The license – deal – settlement call it whatever makes you sleep better, finished over a year ago in March 2017. Part of that agreement was that Intel agreed to pay Nvidia licensing fees which in the aggregate amounted to $1.5 billion, payable in annual installments, as follows: a $300 million payment on each of January 18, 2011, January 13, 2012 and January 15, 2013 and a $200 million payment on each of January 15, 2014, 2015 and 2016.
The deal is over, and guess what, Intel didn’t announce any new license for the GPU, simply as this never was a GPU licensing deal. People close to the matter from several different independent sides have confirmed that the deal was never about licensing. AMD’s deal with intel turned out to be a Vega GPU stitched with EMIB to a Core processor and nothing more than that.
It was simply easier for Intel and Nvidia to call it a licensing and not the payment for the damages caused by cutting Nvidia out of the chipset business. Intel had a history of bully behavior and it didn’t take competition well.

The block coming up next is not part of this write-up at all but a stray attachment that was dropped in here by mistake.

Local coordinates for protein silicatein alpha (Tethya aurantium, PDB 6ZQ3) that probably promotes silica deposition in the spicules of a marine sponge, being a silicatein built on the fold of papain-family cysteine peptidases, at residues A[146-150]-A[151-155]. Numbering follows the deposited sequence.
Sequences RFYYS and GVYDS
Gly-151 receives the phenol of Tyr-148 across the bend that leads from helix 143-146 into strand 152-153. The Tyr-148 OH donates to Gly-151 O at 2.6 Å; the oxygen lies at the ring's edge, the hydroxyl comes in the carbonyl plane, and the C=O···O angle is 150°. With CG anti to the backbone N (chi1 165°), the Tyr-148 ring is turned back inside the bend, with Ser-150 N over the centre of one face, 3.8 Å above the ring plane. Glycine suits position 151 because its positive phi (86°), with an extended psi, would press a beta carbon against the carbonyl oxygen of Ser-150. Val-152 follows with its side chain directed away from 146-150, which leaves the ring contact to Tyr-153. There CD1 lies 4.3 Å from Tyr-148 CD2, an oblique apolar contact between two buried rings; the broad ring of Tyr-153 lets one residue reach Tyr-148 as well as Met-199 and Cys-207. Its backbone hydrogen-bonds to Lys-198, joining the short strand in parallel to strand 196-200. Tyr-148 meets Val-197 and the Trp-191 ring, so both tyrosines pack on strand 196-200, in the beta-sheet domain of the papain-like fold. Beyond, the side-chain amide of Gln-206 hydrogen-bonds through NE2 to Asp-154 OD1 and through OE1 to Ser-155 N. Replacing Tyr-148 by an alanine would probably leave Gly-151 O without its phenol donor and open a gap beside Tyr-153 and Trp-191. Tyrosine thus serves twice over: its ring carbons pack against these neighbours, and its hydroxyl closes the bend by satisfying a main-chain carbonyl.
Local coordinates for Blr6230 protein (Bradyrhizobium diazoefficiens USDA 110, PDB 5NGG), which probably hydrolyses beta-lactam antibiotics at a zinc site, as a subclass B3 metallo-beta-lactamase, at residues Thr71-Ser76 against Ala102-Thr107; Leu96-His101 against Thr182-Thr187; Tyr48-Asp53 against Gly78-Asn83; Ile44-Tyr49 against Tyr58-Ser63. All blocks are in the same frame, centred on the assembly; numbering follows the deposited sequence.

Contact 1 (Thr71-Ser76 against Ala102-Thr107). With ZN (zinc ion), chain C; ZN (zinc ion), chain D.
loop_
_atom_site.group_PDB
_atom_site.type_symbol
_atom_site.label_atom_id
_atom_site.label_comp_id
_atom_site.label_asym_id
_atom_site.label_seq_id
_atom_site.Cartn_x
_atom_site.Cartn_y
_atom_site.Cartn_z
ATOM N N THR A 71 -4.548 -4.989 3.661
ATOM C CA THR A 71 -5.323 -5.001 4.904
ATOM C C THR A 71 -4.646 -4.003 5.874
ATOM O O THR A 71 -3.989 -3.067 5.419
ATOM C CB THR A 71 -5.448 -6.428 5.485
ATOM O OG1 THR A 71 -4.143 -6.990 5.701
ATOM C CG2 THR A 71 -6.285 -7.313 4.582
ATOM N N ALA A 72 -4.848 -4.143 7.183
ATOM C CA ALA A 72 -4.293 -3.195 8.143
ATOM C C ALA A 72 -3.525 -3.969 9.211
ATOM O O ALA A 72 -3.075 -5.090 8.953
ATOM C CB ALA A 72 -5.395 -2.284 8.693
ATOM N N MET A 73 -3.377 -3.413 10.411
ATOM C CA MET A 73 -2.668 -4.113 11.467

Nvidia Denver and Nforce exit
Nvidia did get the money for its loss of the chipset business and both companies called the "licensing deal" a cross patent sharing. Jensen upset Intel by hiring people to make the Denver CPU, and this was one of the things that sparked the quarrel. Denver, to our knowledge, was supposed to be a X86 solution and Intel never wanted to let Nvidia do it. Essentially Denver became an ARM solution and still lives in Nvidia automotive designs that inherited the Tegra business.
Intel is still making IGP inside its CPUs and it has more GPU market share than everyone else combined. It didn’t have to reach to AMD for GPU licensing, as it has enough patents to get other GPU players in trouble. Yes, we mean Nvidia and AMD, and this holy trinity is unlikely to ever sue each other for the patent infringements in graphics. So far that hasn't happened. Very often a company A comes with a solution and the company B comes with an answer. SLI – Crossfire, G-Sync - Freesync are some of the most obvious examples, and yet, Nvidia and AMD didn’t sue each other. The matter is especially complicated when it comes to software support, drivers, as these guys often borrow each other's ideas.
At some points these guys were borrowing technology from each other and stepping on other patents, but since this was always a mutual thing, no one ever sued each other. The end effect was Intel paid Nvidia a settlement and stretched it over a few years. This is what that was, and it won’t happen again.
Nvidia (Jensen) tried and failed suing Samsung and Qualcomm over some GPU things and it will be incredibly hard to make a case for this in the future. Still, we tend to get surprised by some moves and let's keep our eyes open.